to get out of Hollywood and escape the paparazzi for a while. They move to Scotland for a summer and rent this incredible lake house located in a valley where nobody knows them. While in Scotland, John decides to write this novel he’s always wanted to do. As he begins the story a mysterious power comes over him and he loses control of what he’s writing. John finds that he’s writing an ancient story, and some really strange things start to happen in the process. Without giving away too much; the couple doesn’t realize that they were lured to this house. 25 years prior to their arrival, a murder happened and now the killer is trying to recreate some things so he chooses them to be the residents of the house. The book that John is writing starts to become paralleled, and people appear with names that resemble those of people he’s written about before. John also falls in love with a girl he’s written about before, but it’s not in a way that one would expect. SCRIBE is a suspense novel that’s romantic enough for women, but brutal enough for guys so, everyone’s invited. [laughs] The book is available exclusively on Amazon and Kindle for 6 months, and then everywhere after that. You also have a children’s book titled, “The Adventures of Little Nettie Windship.” That’s a big deviation from your usual work. [laughs] BRIAN: It is. [laughs] But, isn’t change great? Maybe it’s because I moved a lot as a kid? My parents moved our family to North America when I was a teenager; we actually moved to New Brunswick, Canada. I’ve always been a big believer in change because it keeps the blood flowing and the heart beating. Cheryl and I came up with this idea for a children’s book; something that was both educational and interesting. The book is about this little ship in a harbor and it’s called, “The Adventures of Little Net-
tie Windship”. It’s a story about good citizenship, and it became the first of a series that we are working on completing. For ‘Little Nettie’ we managed to secure the talents of our friend, Ezra Tucker, who is a very famous and world renowned wildlife painter. Ezra agreed that we should pitch our two families together so, Ezra and his wife, Nancy Krause, along with Cheryl and me all came together and made it a collaborative effort. The result was a really attractive little book that worked very well for us. But, as I mentioned, it’s the first in a whole series of children’s books that will focus mostly on “ships”; like sportsmanship, friendship, and a few more. We’ll close with abandon-ship. [laughs] I think “abandon ship” would be a great one for those of us who work in show business. Especially when it comes to dealing with some of the people in entertainment. [laughs] BRIAN: You’ve got that right! It’s a crazy business, and those of us who choose to be in it are all, to varying degrees, a little crazy. [laughs] I think it takes a certain level of insanity to not abandon ship in show business. [laughs] So true! One last thing; is it true that you design luxury homes? BRIAN: I’m a right brain kind of guy; and like I said before, I like change ultimately so, Cheryl and I ultimately moved out of Los Angeles. One night I sat down and drew a house. While I have been involved in building sets, I never drew a house before that night. The next morning I handed it to Cheryl and she asked where it came from, and I said, “I guess God sent it to me.” Her response was, “I love this house!” We built the house and lived in it for 23 years. It was the longest I’ve ever lived in a house. Now, we’re building a home in Texas and I couldn’t be happier. iae I Am Entertainment | Mar-Apr ‘14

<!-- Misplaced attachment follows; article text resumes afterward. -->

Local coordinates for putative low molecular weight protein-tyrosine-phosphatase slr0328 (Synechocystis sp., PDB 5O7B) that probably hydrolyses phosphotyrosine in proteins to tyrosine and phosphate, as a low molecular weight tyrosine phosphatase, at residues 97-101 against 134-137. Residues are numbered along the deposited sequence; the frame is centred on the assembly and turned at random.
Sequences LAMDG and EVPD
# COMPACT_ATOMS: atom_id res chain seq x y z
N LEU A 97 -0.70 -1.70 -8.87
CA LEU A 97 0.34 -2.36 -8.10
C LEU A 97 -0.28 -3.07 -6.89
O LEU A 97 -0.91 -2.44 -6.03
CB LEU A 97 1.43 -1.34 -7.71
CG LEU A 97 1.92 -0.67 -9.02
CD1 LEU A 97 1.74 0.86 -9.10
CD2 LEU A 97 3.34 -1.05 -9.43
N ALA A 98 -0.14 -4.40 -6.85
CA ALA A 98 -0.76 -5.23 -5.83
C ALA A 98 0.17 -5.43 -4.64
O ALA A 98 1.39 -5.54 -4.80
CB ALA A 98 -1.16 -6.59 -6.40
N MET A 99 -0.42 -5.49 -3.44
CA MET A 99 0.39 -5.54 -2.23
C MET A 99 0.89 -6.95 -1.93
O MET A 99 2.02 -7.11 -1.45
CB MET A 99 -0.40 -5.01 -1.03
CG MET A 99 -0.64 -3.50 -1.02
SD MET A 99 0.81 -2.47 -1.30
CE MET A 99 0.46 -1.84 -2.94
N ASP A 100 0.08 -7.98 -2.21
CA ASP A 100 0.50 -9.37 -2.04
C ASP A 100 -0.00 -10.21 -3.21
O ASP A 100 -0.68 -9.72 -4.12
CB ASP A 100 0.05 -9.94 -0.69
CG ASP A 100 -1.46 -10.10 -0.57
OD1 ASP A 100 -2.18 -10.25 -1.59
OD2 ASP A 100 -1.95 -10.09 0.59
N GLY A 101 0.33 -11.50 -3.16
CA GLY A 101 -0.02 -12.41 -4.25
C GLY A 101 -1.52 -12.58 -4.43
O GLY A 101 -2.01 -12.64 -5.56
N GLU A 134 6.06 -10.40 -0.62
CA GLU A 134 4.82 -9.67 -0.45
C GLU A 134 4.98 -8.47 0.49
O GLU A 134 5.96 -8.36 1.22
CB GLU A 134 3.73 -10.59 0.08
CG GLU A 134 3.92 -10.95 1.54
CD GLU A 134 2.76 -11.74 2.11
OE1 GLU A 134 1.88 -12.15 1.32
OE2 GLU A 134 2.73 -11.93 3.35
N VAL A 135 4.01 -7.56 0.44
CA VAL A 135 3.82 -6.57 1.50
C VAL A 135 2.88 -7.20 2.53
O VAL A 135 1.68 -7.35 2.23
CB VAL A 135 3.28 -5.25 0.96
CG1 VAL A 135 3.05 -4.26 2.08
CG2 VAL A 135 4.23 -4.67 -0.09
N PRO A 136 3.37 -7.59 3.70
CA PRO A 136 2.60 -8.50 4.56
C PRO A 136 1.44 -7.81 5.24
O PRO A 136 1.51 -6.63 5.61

Internationally ACCLAIMED By Shaine Freeman | Photos Naomi Solomon (Article) & David Zimmond (Cover)
MOSHAV American/Israeli Rock Duo
t’s not easy to earn a living in music these days, but Yehuda Soloman (vocals/percussion) and Duvid Swirsky (vocals/guitar) are proof that it is possible. After establishing a strong fanbase who was willing to pay for the MOSHAV experience, the duo was able to launch a successful worldwide music career.
How did Moshav form; and what does the name mean? YEHUDA: The name, Moshav, is Hebrew for the English word, village. We grew up on Moshav Mevo Modiin, which is a small American-hippie kind of village in Israel. Our parents moved there from the (U.S.) back in the early 1970’s, and it was a very musical and agriculturally focused place. Duvid and I grew up listening to the records that our parents brought with them when they moved to Israel. When we became teenagers, we got together and started www.iaemagazine.com
writing our own music, and that’s (in a nutshell) how it all got started. Music both influences and is influenced by the culture around it. Taking that into consideration along with the fact that Israel and USA are totally different, culturally; did you guys ever feel any sense of needing to create music that Americans could relate to? DUVID: As, Yehuda said, we grew up in this sort of isolated hippie commune. So, a lot of us grew up without TV’s and just a little bit of